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Searing the heart for the better
By Nathan Seppa
Talk about heartburn. Using a catheter
with a charged tip, doctors can sizzle wayward heart cells and correct an irregular
heartbeat better than standard drugs can,
a head-to-head comparison shows. The
report appears in the Jan. 27 Journal of
the American Medical Association.
The procedure has been used for more
than 20 years to correct atrial fibrillation — a weak, rapid heartbeat that carries health risks. But despite its long
track record, the U.S. medical community
hasn’t fully accepted the technique.
“There are doctors who take a more
conservative view and continue to try
drugs” to treat atrial fibrillation, says
cardiologist David Wilber of Loyola
University Health Center in Maywood,
Ill., who coauthored the new study. As
a result, the procedure, called catheter
ablation, has remained a second-line
treatment and continues to undergo
testing, he says, even though about half of
patients fail to control their atrial fibril-
lation with medication.
helps out sperm
Study suggests possible link
between marijuana, infertility
By Laura Sanders
Fancy goggles, a swim cap or the latest
high-tech suit won’t help human sperm
power through their race to fertilize an
egg. Instead, the tiny cells rely on a pro-ton-shedding pore to speed toward their
target, a study in the Feb. 5 Cell finds.
The study also reports that a compound similar to the active ingredient in
marijuana might interfere with this channel, suggesting a molecular link between
habitual marijuana use and male infertility. Finding other compounds that open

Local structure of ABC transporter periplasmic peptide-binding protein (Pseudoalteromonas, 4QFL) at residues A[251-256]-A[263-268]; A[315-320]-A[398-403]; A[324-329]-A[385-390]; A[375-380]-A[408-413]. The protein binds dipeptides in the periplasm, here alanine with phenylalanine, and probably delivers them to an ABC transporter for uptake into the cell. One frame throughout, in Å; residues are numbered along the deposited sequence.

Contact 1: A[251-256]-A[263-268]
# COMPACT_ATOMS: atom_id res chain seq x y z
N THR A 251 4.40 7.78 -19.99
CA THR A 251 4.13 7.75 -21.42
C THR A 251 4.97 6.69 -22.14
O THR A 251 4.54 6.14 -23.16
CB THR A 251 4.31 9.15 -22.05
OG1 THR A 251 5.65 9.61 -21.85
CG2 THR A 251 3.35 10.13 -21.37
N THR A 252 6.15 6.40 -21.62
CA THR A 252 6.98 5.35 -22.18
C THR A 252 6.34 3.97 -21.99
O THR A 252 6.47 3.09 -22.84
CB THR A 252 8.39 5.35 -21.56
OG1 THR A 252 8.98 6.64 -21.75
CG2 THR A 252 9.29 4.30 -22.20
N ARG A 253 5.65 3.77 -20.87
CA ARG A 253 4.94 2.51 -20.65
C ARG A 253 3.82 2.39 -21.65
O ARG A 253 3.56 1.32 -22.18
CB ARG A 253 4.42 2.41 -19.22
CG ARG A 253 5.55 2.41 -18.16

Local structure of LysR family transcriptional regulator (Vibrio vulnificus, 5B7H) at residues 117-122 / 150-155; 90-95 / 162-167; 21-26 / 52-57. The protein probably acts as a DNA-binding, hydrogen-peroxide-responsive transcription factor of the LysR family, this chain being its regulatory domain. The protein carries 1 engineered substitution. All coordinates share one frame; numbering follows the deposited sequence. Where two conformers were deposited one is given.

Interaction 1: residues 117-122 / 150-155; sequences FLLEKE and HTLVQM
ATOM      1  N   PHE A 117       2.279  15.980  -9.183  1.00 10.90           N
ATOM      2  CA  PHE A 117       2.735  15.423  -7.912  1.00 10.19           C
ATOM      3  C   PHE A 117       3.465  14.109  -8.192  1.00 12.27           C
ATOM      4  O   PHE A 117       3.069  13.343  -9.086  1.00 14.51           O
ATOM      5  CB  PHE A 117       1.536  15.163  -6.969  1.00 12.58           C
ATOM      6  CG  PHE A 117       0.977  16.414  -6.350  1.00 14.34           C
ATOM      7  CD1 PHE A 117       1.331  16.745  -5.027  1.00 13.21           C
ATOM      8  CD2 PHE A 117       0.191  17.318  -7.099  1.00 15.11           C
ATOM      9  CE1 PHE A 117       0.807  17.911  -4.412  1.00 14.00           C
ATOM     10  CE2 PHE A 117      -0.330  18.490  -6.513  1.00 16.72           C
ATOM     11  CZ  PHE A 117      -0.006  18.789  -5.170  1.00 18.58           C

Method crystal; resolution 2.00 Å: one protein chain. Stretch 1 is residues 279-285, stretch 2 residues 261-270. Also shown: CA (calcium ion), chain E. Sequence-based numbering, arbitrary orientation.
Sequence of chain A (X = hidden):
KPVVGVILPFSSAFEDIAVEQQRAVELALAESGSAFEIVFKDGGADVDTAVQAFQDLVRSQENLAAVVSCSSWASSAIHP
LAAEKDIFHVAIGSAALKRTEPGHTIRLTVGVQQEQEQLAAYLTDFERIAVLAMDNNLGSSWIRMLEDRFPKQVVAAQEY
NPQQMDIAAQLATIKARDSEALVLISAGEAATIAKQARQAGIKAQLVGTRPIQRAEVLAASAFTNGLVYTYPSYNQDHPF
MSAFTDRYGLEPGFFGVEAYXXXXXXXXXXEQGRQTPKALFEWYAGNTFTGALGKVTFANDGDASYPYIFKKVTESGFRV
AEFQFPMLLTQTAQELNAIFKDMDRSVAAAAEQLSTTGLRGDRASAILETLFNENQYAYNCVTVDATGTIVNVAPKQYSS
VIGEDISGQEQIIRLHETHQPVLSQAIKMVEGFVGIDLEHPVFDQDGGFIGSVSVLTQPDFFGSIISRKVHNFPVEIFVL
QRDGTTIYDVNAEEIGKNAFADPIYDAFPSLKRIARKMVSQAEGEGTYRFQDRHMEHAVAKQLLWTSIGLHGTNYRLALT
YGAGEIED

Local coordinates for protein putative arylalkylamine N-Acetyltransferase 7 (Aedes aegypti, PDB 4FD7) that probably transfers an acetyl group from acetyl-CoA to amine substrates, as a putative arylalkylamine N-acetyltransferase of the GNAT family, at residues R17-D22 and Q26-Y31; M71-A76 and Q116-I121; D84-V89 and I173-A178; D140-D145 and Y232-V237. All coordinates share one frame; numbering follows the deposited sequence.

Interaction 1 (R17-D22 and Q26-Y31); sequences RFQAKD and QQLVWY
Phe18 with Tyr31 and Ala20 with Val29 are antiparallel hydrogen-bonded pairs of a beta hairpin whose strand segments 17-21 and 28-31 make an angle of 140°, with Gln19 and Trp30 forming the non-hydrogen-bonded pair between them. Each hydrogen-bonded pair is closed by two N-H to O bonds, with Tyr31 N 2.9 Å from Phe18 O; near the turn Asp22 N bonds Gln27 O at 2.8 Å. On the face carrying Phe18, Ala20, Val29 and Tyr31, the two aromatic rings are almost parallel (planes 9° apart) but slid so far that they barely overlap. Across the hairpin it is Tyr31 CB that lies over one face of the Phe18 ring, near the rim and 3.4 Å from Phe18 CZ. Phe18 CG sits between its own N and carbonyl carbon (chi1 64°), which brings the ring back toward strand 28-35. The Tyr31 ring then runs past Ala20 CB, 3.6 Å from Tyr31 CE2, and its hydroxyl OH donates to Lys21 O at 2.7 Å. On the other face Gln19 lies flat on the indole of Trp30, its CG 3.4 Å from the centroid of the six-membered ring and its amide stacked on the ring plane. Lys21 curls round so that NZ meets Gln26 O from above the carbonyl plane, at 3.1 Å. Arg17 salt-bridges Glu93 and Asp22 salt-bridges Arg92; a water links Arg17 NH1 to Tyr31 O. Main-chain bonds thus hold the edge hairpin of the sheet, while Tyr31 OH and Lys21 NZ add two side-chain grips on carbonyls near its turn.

or close the channel may offer new ways
to control reproduction, the authors say.
Researchers knew that powerful sperm
swimming depends on protons leaving
the sperm cell, thereby lowering its acidity. The concentration of protons inside
The proton channel Hv1 (green) is found
on the tails of human sperm. DNA (blue)
and mitochondria (red) are also shown.
a sperm is roughly 1,000 times higher
than outside, says Yuriy Kirichok of the
University of California, San Francisco,
a coauthor of the new study. As protons
flood out of the cell, a host of changes kick
the sperm into high gear. But just how the
protons escaped was a mystery.
“This is an important paper because it
reveals how human spermatozoa lower
intracellular acidity,” comments David
Clapham, a Howard Hughes Medical
Institute investigator at Harvard Medical School.
Kirichok and colleagues examined the
electrical properties of mature human
sperm by using an electrode to record
proton movement across the cell membranes. The electrical properties of the
sperm were similar to those of certain
immune cells that are known to discharge
protons through a channel called Hv1.
To verify that Hv1 was the right channel
in sperm, the team stained the channel
with green fluorescent antibodies. The
tails of the sperm glowed green, indicating Hv1 was abundant there. The team
also looked for substances that changed
Hv1’s behavior. A compound called anandamide, similar to the active ingredient in
marijuana, opened the channel.
“It’s been known for quite some time
that marijuana reduces fertility, but
nobody knows why this happens,” says
Kirichok. “We for the first time show the
presence of a molecule on sperm that can
be directly activated by anandamide.”
He speculates that habitual marijuana
use may activate sperm cells prematurely,
leaving them burned out and unable to
swim when it counts.